In a hazardous materials release, this could include the area expected to be engulfed by the plume or, in a hazardous materials release in a high-rise, an immediate exposure problem would be areas serviced by the same HVAC system. Finally, exposures are not just problematic; they can be useful for such purposes as providing access to the area of operations.  Some examples of exposure protection from hazardous materials would be blocking or shutting down air intakes, using a fog stream to dissipate and direct a gas leak, and blocking contaminated runoff from entering sewer systems or waterways.  

Most commonly in the urban FS, area and height refers to the area of the building or occupancy. However, these could refer to a much larger area, such as a forest fire or a large scale chemical release. It can also refer to a pandemic spreading throughout the country. Area and height can be indicators of the numbers of victims and the difficulty of evacuation. These factors can also dictate tactics due to equipment limitations, such as the length of aerial ladders used by the FS for access and egress, or by established SOPs, such as the common practice in the FS of utilizing standpipe systems to access water for firefighting in structures, such as high-rise buildings, bridges, and stadiums.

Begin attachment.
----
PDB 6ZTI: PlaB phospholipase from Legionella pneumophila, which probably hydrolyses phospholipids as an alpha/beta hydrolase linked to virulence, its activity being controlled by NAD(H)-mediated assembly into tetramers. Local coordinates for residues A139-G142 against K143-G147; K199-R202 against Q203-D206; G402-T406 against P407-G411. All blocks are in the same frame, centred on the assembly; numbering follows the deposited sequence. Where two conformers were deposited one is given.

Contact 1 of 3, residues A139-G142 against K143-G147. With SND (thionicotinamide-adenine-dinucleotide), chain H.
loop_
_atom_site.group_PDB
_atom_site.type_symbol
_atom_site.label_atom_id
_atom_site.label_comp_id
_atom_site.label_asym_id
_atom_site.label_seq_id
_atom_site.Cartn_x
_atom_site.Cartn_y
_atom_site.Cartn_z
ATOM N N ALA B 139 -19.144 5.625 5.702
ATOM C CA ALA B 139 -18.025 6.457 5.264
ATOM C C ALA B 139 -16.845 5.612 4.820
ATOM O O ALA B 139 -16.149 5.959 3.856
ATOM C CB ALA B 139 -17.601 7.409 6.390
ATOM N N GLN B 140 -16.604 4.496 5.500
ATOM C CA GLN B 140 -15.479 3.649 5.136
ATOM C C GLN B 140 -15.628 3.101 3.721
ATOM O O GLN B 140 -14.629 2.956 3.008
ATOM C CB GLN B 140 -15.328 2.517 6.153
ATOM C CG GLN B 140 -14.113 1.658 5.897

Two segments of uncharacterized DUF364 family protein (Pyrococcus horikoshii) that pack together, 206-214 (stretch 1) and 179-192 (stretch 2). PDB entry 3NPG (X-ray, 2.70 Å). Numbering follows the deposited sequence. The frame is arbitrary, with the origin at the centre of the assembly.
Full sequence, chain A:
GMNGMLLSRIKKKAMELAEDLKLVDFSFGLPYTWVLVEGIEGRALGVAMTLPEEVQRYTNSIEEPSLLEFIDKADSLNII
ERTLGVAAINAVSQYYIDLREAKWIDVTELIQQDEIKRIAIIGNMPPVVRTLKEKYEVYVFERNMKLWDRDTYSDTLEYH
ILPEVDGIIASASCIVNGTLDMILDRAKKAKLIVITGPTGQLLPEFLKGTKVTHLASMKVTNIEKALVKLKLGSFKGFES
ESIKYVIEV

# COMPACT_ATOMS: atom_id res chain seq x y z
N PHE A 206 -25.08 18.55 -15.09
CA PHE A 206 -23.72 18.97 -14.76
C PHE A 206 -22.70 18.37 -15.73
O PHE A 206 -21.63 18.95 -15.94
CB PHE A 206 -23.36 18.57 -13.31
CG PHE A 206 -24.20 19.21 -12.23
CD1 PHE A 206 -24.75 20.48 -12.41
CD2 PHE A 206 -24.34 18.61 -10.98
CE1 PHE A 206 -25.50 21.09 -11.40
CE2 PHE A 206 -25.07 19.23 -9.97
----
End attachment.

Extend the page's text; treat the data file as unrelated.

In fire operations, depending on the type of structure, the location of the fire indicates such important factors as where the fire could spread to and the potential for collapse. In addition, areas above the fire area can become isolated, and if these areas are out of reach of fire department ladders the opportunities for victim removal are limited. At incidents in remote areas like the upper floors of a high-rise, removal can be problematic, even if the area does not become isolated, due to the excessive distances involved. Problems with the means of egress, such as the elevators, can exacerbate these difficulties. This isolation can also take place during other incidents, such as a chemical release. Another example would be an incident occurring below grade. Venting toxic gases whether from fire or from a chemical release can be very difficult. In an industrial setting I would also include with the extent of the incident, processes that could be affected by the situation or the attempts to mitigate the situation.  

Time of day along with the type of occupancy will generally dictate the life hazard. For example, during a fire at 3 AM, a multiple dwelling can be assumed to contain many sleeping occupants, as opposed to a fire at the same time in a factory. An industrial facility at that time may well be closed for business and contain no life hazard. Time also takes into consideration the day of the week that an incident occurred on, as well as anything else notable in regard to the date. On a Sunday, a grade school may be closed as opposed to on a weekday. Holidays must be taken into consideration when estimating the life hazard present.